social networks

Deciding Whether and How to Participate in Online Communities

Deciding Whether and How to Participate in Online Communities

Research is the key ingredient in social media marketing. When deciding if and how to invest in social media marketing my company must first investigate where our consumers are conversing and participating. Out of thousands of thriving social platforms on the web, my job is to determine which ones my consumers are most engaged in and influenced by. This can be done effectively by searching for and reading posts, particularly by “influencers,” across multiple channels. For one, I can set up syndication on Google Reader to gather all recent blog and social news posts that mention my industry, brand or competitors, and then follow the discussion and gauge its influence. Similarly I can search Twitter and Facebook updates and follow their outbound links. It’s also important to study our competitors’ social media focus and speculate on their effectiveness.

I need to determine how to engage my consumers where they already converse. Bryan Wiener’s Playbook suggests that consumers will no longer tolerate being advertised at. Instead we must join the conversation where it already exists. He also demonstrates a big opportunity in harnessing consumer-generated media, where he says 20% of consumers’ time is spent and less than 3% of marketing budgets are spent. There seems to be a huge market opportunity there so I should seek out the influencers who generate media related to my industry and open a dialog with them about creating content for my company, mentioning my company in a subsequent video or app, and possibly consulting for or joining my company as an analyst or advertiser.

If my brand or industry is heavily conversation-worthy and a proper outlet does not already exist, I can consider creating the space for a new community within our own domain. I can install a forum for my core group of customers to publish valuable content for free. I can start a blog with useful information and resources my customers are after. Or I can provide a creative space for socializing and collaboration.

While Wiener argues that the greatest struggle in developing a successful online community is selecting the platform and method of engagement, Owyang suggests that growing the community is the real challenge. In his experience successful growth occurs when the members take leadership, then ownership, and eventually become caretakers. To do this the “host” of the community must involve the early members and treat them as special guests. The host should individually contact creators and influencers leading the charge at other social spaces and empower or reward them with special membership and public recognition. The community should be encouraged to share stories, problems or successes while I’m out recruiting new members with other marketing tools like email newsletters, newsfeeds, podcasts and blogs.

Ultimately, according to Mashable’s Brian Solis, the community will need to inspire transformation, improvement and adaptation from the inside out. Early on I can envision how my company might accomplish such outward influence and wireframe my site and social profiles to enable it. With the US social media audience reaching 122 million, I think the question is not whether to participate in online communities, but where and how to engage with our current and future customers.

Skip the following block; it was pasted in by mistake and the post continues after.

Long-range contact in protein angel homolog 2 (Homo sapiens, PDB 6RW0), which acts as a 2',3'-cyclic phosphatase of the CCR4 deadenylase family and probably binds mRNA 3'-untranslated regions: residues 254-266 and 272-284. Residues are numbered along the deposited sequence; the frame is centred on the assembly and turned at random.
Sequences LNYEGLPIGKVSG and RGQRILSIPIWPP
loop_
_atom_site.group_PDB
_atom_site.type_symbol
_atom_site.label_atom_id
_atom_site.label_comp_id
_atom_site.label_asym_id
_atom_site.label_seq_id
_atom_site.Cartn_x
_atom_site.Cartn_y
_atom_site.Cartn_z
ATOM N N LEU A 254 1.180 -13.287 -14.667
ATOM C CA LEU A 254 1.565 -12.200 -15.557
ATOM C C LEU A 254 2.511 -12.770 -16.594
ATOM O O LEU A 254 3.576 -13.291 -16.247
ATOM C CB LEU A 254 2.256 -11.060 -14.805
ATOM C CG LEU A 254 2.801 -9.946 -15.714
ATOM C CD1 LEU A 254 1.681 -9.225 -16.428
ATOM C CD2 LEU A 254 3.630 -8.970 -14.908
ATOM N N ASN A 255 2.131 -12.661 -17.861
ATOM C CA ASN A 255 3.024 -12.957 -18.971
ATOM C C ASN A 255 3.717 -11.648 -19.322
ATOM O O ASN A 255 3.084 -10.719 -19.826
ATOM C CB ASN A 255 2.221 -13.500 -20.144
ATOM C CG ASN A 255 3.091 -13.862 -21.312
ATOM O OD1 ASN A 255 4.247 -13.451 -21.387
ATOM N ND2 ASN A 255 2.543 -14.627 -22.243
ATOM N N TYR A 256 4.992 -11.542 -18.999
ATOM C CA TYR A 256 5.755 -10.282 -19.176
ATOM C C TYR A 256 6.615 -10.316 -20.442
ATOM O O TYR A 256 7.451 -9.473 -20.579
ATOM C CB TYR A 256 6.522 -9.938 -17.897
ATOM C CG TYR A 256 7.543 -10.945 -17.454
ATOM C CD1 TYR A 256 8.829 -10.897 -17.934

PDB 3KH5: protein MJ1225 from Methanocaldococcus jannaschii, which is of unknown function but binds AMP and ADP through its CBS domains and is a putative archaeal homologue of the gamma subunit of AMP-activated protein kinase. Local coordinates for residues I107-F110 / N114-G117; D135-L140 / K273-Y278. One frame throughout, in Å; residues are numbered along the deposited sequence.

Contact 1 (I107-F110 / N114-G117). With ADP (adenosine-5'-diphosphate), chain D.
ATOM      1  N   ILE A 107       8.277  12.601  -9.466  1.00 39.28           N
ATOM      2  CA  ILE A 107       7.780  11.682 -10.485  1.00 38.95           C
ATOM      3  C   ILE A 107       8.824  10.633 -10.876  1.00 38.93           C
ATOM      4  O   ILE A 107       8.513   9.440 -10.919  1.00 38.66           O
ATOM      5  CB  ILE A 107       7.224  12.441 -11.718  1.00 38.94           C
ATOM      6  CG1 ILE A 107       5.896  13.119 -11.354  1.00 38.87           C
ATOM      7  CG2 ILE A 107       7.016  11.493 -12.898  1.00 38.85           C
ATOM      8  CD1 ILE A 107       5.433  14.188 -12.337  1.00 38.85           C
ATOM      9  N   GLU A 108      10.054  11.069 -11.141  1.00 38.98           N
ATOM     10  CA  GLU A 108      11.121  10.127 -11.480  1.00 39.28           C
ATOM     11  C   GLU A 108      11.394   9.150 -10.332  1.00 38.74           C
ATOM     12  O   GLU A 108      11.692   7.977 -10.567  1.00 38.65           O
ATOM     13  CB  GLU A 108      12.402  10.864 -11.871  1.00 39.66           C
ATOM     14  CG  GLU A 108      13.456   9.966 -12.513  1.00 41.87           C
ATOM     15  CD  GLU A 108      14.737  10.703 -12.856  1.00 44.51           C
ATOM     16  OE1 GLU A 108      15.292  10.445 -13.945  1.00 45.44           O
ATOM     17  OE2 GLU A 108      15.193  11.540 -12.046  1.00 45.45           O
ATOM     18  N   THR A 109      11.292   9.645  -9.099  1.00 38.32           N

Jeff Cole, Director of the Center for the Digital Future at USC

Jeff Cole, Director of the Center for the Digital Future at USC

Our first class (1/11/2010) kicked off with a fantastic speaker, Jeff Cole, Director of the Center for the Digital Future at USC Annenberg.

He communicated a lot of info in a relatively short period of time about the evolution of mainstream media and what to expect in the near- and mid-term future.

Topics included:

  • Traditional media falling apart due to its delayed schedule and lack of options
  • Music business changing greatly, from year’s most popular albums selling 30 million copies down to just 3 million today
  • Dying platforms requiring advertising changes
  • The effect internet penetration and bandwidth access have on TV and print media viewing
  • Evolution of popular social networks in the 2000’s
  • Impending consolidation of print media
  • Possible future of radio and education
  • Significance of branding, addressability and privacy in modern advertisement
  • The power of mass word-of-mouth through Twitter and other social networks

Interesting facts and questions included:

  • Consumers now demand updates every 30-60 seconds
  • Is a bundle of 12 tracks still the best way to market music?
  • Walter Annenberg sold TV Guide to Rupert Murdock in 1990 for $3 billion (and we in the class directly benefit)
  • In 1975 90% of viewing was on 3 TV channels
  • Now 90% of viewing is on 15 websites
  • Teens today are more interested in news than ever before
  • Indian internet penetration is only 9% so newspapers are still booming
  • When penetration reaches 30% newspaper sales will plummet
  • PVR (e.g. Tivo) is used by 30% of Americans; how can you still engage PVR users in advertisements?
  • Not much difference between internet use by dial-up users and people with no internet, but a huge difference between dial-up and broadband
  • Teens don’t want to be on the same social network as their parents
  • Biggest group of social network users are aged 60-70 (though I highly doubt this stat)
  • In 2008 55% of young people said their online communities are as important as ones IRL (in real life)
  • In the near future students will learn intro level college subjects from the best professors in the world via digital courses
  • If the digital advertising model fails we’ll have to pay for digital content in the future

We heard about to find TV shows on the web and Telepresence for life-size video conferencing. We also heard from APOC grads about and